Edmonton mayor predicts resurgence of community life after COVID-19

Beyond the end of the COVID-19 pandemic, Edmonton Mayor Don Iveson sees a future of vibrancy and investment opportunity for the region.

'We can ... overcome tremendous challenges by pulling together,' Don Iveson says

Edmonton Mayor Don Iveson looks ahead to 2021

2 years ago
Duration 2:07
Edmonton Mayor Don Iveson predicts the city will emerge from the pandemic with a new energy.

Beyond the end of the COVID-19 pandemic, Edmonton Mayor Don Iveson sees a future of vibrant growth and solidarity for the region.

In a year-end interview with CBC News, Iveson said he believes the sense of community and human connection will be stronger after Edmonton pulls through the adverse effects of the pandemic. 

"I think that there'll be a resurgence, a bit of a pent-up demand — explosion for community life, for arts, creativity, investment, entrepreneurship, tourism, the food scene." 

Iveson likened the reinvention to the way Edmonton transformed itself in the early 1990s. 

"The last great punch in the gut in this city was the recession in the '80s," Iveson noted. 

"Remember what came out of it, too — which was the festival scene, the arts community that we have here, just a massive growth in volunteerism and civic engagement."

Iveson said the spirit of overcoming adversity is in Edmonton's DNA.

"There is community, there is hope. We can look to the better angels in our nature and overcome tremendous challenges by pulling together."

In November, the 41-year-old Iveson announced that he won't seek a third term as mayor in the municipal election to be held next October.

With 10 months left in his second term, he said he believes the next mayor and council should draw perspectives and points of view from a diverse public.

His words of wisdom for the next mayor echo something he heard years ago. During a debate on the future of Northlands, somebody used an expression that's stuck with him. 

"None of us is as smart as all of us."

Cases surge

Iveson's prediction of hope and prosperity for Alberta's capital city comes as COVID-19 cases in the Edmonton zone surpassed 10,000 on Dec. 14 — one day after tougher provincial restrictions took effect.

Per capita, the cases are among the highest in the country.

A few weeks ago, Iveson and several councillors showed frustration at the province's lagging action to get cases under control. 

Municipalities and businesses pushed for stricter measures around gatherings and businesses. Premier Jason Kenney announced further restrictions on Dec. 8.

Iveson lamented the swift spread of the second wave in Edmonton and Alberta.

"The virus has also shown that if you give it an inch, it will take it. And we gave it several inches here for too long," he said. "It was allowed to hit Alberta especially hard."

The mayor said the number of people dying and suffering because of COVID-19 is heartbreaking. Despite his prediction that Edmonton will rebound after the pandemic, he admitted it will have a long-term negative impact on aspects of life. 

"No doubt, it's had a devastating economic impact." 

With many people unemployed, businesses closed, more businesses on the edge of collapse and a rise in domestic abuse, he said it will undoubtedly take a lot to pull through. 

"People are really struggling and I think there will be consequences to that, to mental health, to economic resiliency," Iveson said.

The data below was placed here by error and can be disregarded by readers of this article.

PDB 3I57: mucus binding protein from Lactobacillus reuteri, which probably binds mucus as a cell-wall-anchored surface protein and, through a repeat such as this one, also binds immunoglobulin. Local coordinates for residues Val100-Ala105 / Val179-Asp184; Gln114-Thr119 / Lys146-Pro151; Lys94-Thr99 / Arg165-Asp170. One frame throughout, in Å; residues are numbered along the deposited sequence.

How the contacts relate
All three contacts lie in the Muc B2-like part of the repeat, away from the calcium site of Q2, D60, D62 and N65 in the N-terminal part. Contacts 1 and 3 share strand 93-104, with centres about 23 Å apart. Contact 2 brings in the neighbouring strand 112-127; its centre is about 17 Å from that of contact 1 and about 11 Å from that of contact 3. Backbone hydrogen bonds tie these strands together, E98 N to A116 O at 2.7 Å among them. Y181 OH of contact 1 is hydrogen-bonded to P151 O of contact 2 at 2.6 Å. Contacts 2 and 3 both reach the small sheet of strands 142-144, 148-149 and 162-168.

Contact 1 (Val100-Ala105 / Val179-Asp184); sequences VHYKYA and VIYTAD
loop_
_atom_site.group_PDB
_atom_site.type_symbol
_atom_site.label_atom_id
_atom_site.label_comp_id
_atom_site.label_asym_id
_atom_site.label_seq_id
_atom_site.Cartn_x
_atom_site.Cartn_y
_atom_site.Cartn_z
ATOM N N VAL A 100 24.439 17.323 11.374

"I'm really concerned about our employees and concerned about the health and well-being of Edmontonians in this circumstance," he said. "But at least now we have the measures in place to give ourselves a fighting chance here."

Future of the region 

At the end of 2017, Iveson touted Edmonton Global — a regional collaboration of 15 municipalities — as one of the highlights of that year.

In the past two years, he said he's veered away from the goal of developing the regional collaboration with a focus on attracting new investments.

Iveson proposes a benefit-sharing deal to which all surrounding municipalities would contribute and derive a slice of the investment. 

Whether distribution centres or factories go up in Strathcona County, Beaumont, Sturgeon County or St. Albert, the host municipality would get the majority of the payment, he suggests, with the other places getting a cut.

If a plant gets built in a neighbouring county, that would lead to better transit service for commuting workers, which in turn would attract more investment, he said.

Iveson said pooling resources could help pay for initiatives such as the Regional Transit Commission to add to "seamless labour mobility" among municipalities.

"I was really hoping to deliver that and I haven't given up. I'm leaning into that really hard here with our neighbours."

We were asked to blink many times on LRT through our tenure here. He's never blinked.​​​- Coun. Michael Walters

Coun. Michael Walters, who's worked with Iveson since the 2013 election, says a regional transit system and the LRT network are vital to the future goals of the city. 

"A city plan that asks for a denser, more compact, more vibrant core only means something if you have mass transit as its spine," Walters said.

He noted that Iveson has been dedicated to an expanded transit system and LRT since he was first elected as a councillor in 2007.

"He's made this theory of a more compact density far more possible through the commitment to transit and mass transit and LRT construction than it would have been if we had gone soft on that issue," Walters said. 

"We were asked to blink many times on LRT through our tenure here. He's never blinked."



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